## With Safari, you learn the way you learn best. Get unlimited access to videos, live online training, learning paths, books, tutorials, and more.

No credit card required

# Basic Bar Plot

Let’s revisit the `Salaries` dataset from Chapter 7. In Figure 7-5, we  produced a display of six histograms, showing the distribution of faculty salaries in each of six combinations of rank and gender. Another interesting way of looking at the data would be to compare the counts of faculty members in each defined group. Let’s begin with a simpler graph, representing just counts of the three faculty ranks. If we knew the counts in each rank, we could type them into a vector, such as in the following:

`> ranknum = c(67,64,266)`

then make a bar plot (also called a “bar chart”) from the `ranknum` vector:

`> barplot(ranknum)`

If the counts are unknown, we can use the `table()` function to put these counts into a vector, and then have `barplot()` operate on that vector:

```# preliminary to Fig. 9-1
install.packages("car")   # if you have not yet installed car
library(car)
attach(Salaries)
rankcount = table(rank) #get counts & save in vector rankcount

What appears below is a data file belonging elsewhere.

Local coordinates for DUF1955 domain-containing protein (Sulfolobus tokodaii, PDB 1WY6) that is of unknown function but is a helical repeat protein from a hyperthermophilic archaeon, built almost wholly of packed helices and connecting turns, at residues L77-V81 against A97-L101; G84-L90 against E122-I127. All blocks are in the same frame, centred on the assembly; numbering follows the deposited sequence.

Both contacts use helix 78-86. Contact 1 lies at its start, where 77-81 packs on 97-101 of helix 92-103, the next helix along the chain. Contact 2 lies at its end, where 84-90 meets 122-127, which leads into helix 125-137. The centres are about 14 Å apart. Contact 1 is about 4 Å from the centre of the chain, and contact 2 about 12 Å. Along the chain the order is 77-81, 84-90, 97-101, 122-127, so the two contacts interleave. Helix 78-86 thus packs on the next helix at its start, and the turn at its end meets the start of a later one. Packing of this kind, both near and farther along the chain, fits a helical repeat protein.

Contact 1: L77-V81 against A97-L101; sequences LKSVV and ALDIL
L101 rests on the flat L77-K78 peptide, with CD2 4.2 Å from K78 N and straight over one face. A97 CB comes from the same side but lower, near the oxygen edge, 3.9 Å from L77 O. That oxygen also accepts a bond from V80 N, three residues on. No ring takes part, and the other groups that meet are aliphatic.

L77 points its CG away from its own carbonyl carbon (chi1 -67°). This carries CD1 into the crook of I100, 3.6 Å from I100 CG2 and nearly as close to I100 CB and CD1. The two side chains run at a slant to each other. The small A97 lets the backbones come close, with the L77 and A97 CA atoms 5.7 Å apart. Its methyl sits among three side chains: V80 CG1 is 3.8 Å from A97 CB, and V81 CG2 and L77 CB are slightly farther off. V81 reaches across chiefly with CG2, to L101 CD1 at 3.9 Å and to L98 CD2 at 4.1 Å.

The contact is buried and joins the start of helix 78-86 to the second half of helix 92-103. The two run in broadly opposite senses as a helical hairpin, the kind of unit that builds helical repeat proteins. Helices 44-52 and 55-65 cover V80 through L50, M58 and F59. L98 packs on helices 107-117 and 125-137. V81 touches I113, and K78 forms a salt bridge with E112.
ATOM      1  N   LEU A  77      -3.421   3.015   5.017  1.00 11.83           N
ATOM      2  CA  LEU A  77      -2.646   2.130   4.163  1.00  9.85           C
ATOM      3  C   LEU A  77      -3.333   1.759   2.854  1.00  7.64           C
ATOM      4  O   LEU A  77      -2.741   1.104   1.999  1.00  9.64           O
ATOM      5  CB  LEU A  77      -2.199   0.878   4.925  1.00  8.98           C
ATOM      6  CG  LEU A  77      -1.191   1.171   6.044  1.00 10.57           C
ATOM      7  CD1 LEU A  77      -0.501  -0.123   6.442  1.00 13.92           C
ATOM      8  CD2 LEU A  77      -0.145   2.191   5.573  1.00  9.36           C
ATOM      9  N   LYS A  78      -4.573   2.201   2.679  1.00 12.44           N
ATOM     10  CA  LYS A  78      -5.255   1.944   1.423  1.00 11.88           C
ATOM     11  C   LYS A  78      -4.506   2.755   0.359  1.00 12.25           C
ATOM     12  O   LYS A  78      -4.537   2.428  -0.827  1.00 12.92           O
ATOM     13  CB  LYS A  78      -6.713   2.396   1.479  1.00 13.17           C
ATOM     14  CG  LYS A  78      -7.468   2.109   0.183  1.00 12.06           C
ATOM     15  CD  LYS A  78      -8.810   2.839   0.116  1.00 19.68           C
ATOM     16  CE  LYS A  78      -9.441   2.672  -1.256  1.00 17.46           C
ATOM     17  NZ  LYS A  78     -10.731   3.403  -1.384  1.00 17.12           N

rankcount           # print results

rank
AsstProf AssocProf      Prof
67        64       266```

The `barplot()` function shown in the code that follows uses bar height to represent the elements in a vector; in this case, it is the counts of each faculty rank. Thus, the graph will have three bars, the first two of nearly equal height, and the third one about four times the height of the other two:

```# Fig. 9-1a
barplot(rankcount, ylab = "Count", col = "skyblue",
main = "Faculty by Rank", sub = "a. Number in each rank")```

Figure 9-1a shows ...

## With Safari, you learn the way you learn best. Get unlimited access to videos, live online training, learning paths, books, interactive tutorials, and more.

No credit card required